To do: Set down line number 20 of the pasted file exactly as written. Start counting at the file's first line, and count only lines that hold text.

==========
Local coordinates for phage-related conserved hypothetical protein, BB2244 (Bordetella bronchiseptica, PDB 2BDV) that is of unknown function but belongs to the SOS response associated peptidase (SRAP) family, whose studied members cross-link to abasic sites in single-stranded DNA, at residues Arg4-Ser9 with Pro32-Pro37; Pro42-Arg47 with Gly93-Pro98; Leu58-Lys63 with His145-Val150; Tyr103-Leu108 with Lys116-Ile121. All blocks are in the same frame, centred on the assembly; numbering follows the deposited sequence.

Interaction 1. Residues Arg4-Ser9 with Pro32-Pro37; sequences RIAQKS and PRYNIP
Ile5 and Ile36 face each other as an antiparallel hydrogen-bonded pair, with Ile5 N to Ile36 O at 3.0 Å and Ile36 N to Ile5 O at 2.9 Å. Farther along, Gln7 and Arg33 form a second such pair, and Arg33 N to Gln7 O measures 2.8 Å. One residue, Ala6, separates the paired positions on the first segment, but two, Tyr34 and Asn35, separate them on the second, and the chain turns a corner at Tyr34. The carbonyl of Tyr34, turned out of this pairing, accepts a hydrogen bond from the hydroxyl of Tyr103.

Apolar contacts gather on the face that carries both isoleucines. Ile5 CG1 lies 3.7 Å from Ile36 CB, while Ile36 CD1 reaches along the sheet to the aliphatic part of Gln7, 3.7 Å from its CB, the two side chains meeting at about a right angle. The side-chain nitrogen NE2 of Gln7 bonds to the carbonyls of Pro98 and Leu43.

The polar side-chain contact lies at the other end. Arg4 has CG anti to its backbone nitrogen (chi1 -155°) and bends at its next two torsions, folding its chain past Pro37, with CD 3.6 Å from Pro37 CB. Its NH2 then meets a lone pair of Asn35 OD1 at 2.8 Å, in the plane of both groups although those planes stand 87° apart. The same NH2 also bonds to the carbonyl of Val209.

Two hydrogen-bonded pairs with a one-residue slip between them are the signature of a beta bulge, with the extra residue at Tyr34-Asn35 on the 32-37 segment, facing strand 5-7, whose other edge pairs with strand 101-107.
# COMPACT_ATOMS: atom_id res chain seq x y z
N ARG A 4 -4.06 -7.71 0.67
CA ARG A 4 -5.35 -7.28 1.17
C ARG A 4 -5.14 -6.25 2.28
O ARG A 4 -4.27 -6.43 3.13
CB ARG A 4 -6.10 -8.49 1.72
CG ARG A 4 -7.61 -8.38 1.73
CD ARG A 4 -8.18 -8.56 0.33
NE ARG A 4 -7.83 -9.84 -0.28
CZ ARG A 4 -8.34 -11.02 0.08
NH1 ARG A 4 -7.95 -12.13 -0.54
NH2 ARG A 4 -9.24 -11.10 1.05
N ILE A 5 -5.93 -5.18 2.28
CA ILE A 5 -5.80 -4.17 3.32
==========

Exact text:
CA ILE A 5 -5.80 -4.17 3.32